Strategy Vs Tactics

Organizations operate to achieve strategic goals and to achieve these goals they use strategies and tactics. 

If you’ve ever been involved in high-level strategic business planning, you must have heard of strategy and tactics. 

Tactics and strategy are different terms, and today’s blog post will discuss these planning concepts in detail.

What is Strategy?

Strategy is the long-term direction of an organization. It is an action plan that defines goals and dictates how you will achieve these goals. It talks about the future or where the organization is heading. 

Top executives formulate strategy, focusing on business growth, sustainability, continuity, growth, and market dominance. 

Strategy is an organization’s uniqueness in the market.

What are Tactics?

Tactics involve the day-to-day activities of the organization. They are short-term in approach. They are also known as initiatives that add up to achieve the strategy. They include specific plans, best practices, etc. 

Strategy is the action plan to achieve the goal, and tactics are the individual actions that will achieve the goal.

Tactics are the execution part of the strategy.

Success involves the execution (tactics) of a strategy. An organization must ensure its tactics are aligned with strategy. 

Businesses execute their strategy through projects. Organizations need to conduct regular strategic reviews, not only operational reviews, to ensure that individual tasks align with the business’s company strategy.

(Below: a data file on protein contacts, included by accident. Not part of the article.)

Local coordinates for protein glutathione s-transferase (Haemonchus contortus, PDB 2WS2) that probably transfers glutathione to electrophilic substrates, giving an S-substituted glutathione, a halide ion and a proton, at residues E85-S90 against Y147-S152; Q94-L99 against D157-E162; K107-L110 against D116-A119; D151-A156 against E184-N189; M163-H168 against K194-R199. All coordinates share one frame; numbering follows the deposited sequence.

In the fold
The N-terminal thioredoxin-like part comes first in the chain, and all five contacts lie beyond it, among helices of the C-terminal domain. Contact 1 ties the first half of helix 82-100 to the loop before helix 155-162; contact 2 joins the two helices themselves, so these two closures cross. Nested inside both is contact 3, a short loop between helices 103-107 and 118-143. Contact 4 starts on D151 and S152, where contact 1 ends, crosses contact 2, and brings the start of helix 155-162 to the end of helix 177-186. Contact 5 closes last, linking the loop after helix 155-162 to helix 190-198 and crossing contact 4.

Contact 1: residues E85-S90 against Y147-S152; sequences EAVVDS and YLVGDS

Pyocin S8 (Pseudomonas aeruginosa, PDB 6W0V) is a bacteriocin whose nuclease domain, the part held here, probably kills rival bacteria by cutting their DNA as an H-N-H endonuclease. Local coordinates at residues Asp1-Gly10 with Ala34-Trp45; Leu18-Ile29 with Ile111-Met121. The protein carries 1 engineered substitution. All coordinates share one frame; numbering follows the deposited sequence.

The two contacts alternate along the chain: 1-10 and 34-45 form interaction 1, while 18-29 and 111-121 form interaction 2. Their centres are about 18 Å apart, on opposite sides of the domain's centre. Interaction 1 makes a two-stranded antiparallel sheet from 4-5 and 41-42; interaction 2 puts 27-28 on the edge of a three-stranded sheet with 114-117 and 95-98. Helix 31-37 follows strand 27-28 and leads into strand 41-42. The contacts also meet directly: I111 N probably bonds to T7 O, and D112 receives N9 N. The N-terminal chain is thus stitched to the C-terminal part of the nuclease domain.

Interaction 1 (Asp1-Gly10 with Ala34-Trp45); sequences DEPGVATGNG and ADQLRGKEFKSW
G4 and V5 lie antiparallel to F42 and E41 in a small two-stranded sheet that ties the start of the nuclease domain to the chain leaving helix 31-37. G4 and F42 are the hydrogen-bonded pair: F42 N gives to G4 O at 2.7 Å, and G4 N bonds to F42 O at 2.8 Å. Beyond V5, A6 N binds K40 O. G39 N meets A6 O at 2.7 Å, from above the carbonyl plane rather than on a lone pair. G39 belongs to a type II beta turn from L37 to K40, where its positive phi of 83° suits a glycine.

Strategy Vs Tactics

A comparison of strategy and tactics is shown below.

strategy vs tactics table

Strategic skills

The following are the skills required for developing a strategy for an organization.

  • Ability to see a high-level overview of the organization
  • Knowing other functions to see how they interlink
  • Ability to apply the good product and industry expertise
  • Ability to work with top management and project teams to implement strategic deliverables
  • Ability to communicate the essential business aspects of the project
  • Ability to think at the project and portfolio level to understand how proposed projects fit into the business strategy.

Tactical skills

The following skills are needed to carry out day-to-day tactics in the organization.

  • Prioritize and manage time well
  • Focus on technical elements of your projects or operations
  • Tailoring agile and traditional tools for delivery
  • Strong ability to manage critical success factors, schedule, budget, risks, etc.

There are shared skills for both strategic and tactical activities:

  • Intrapreneurship
  • Negotiation skills
  • Communication skills
  • Interpersonal skills

Organizational Project Management (OPM)

Resources are limited, so organizations prioritize projects or programs. The OPM model helps understand the strategic objective of the business. It is a strategic execution framework like the Balanced Scorecard and prioritizes resources.

opm in strategy and tactics